Continuing on the case for connecting Californians, here is a look at the direct costs of hypertension (high blood pressure). There are several sources for cost data, the sources I used here typically rely on the Medical Expenditure Panel Survey (MEPS). The references are below.
The first chart shows things from a societal perspective, for California residents, the cost per person reporting the condition. It does not include costs for people who do not report the condition.
The second chart shows things from an employer’s perspective, and is calculated differently – it is the total cost of the condition spread across the entire employee base, per year. On this one, you’ll note that the prevalence of hypertension makes it formidable from an employer’s perspective relative to the other chronic conditions.
There’s a whole lot more to be said about this, but I’ll keep it brief and open things up for comments.
Additional cost estimate (not charted): $US 1,131 direct medical expenditures, prescriptions > 50 % of expenditures
Next, a profile of indirect costs.
Sources (Zotero format):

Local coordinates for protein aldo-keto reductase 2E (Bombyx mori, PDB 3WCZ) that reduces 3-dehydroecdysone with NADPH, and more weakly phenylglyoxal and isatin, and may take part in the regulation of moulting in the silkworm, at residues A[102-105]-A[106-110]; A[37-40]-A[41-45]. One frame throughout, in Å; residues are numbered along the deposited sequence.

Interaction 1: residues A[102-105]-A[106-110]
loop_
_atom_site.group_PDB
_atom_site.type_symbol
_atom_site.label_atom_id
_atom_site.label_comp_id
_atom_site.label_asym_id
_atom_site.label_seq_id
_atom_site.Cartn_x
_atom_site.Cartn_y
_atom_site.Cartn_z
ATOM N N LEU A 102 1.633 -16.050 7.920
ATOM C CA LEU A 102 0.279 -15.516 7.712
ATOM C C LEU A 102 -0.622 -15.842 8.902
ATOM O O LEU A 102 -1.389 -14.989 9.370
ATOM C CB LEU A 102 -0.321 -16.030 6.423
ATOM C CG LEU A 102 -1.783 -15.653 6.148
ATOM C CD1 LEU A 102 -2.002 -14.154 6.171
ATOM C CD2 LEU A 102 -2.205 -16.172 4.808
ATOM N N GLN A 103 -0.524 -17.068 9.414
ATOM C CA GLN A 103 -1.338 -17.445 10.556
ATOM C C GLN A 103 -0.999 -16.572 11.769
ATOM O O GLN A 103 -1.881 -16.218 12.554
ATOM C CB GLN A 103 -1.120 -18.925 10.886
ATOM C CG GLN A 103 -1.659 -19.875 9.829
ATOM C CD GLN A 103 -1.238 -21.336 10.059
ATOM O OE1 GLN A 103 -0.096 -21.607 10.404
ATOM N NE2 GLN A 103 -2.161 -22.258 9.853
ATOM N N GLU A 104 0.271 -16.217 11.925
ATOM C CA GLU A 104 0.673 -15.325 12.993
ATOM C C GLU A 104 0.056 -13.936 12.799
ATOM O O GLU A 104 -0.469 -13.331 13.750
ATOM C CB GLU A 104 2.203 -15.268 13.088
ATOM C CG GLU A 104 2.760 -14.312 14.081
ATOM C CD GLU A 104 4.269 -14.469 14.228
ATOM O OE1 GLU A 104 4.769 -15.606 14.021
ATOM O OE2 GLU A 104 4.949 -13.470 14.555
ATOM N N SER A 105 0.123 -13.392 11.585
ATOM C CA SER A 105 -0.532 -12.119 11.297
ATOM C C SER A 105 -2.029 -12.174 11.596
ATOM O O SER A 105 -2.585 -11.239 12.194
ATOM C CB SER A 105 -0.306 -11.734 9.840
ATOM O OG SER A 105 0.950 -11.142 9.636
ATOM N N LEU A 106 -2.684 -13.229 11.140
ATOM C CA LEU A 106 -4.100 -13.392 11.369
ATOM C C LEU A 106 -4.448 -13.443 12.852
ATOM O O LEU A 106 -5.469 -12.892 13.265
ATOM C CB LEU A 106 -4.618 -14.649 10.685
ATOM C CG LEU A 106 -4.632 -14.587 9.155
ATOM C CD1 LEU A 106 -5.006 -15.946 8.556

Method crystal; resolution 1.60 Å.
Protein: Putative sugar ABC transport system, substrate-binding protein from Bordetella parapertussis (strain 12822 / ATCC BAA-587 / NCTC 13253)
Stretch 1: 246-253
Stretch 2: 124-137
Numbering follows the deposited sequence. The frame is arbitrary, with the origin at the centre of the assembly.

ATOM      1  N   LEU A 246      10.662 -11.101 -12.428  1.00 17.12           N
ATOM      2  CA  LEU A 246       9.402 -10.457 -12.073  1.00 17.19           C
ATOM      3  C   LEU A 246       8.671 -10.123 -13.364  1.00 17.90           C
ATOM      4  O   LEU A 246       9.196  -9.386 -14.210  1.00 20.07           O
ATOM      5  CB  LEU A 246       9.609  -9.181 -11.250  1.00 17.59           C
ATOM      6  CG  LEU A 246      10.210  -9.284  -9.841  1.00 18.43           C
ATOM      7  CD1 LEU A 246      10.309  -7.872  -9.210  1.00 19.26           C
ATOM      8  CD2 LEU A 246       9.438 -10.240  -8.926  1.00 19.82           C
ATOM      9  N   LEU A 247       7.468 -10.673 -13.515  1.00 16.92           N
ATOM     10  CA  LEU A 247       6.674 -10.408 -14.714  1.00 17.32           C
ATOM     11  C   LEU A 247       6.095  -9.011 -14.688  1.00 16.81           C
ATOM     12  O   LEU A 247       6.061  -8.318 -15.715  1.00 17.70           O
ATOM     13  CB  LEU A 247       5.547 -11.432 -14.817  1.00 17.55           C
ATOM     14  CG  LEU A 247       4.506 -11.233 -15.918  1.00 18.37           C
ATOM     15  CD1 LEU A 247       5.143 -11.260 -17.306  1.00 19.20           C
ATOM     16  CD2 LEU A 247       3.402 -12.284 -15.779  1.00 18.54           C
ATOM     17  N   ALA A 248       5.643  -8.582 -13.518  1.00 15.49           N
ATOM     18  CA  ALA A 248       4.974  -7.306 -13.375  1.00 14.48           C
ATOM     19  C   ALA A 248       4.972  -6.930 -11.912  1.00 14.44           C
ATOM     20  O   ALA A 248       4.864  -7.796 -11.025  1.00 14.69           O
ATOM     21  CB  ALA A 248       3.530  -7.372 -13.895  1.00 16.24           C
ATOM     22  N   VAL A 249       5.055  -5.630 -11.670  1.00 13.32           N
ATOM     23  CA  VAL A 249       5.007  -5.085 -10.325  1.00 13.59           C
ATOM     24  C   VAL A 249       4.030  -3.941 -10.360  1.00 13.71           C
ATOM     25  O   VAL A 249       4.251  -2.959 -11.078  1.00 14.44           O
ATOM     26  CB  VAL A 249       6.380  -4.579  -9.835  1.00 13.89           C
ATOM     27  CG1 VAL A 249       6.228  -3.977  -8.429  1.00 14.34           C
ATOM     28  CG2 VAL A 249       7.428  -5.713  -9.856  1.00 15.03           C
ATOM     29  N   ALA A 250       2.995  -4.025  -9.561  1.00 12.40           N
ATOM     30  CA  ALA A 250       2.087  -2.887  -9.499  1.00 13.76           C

1. An Unhealthy America: The Economic Burden of Chronic Disease: California. Take a look at the methodology here.
2. Goetzel, Ron Z, Stacey R Long, Ronald J Ozminkowski, Kevin Hawkins, Shaohung Wang, and Wendy Lynch. “Health, absence, disability, and presenteeism cost estimates of certain physical and mental health conditions affecting U.S. employers.” Journal of occupational and environmental medicine / American College of Occupational and Environmental Medicine 46, no. 4 (April 2004): 398-412.
3. Balu, Sanjeev, and Joseph Thomas. “Incremental expenditure of treating hypertension in the United States.” American journal of hypertension : journal of the American Society of Hypertension 19, no. 8 (August 2006): 810-6.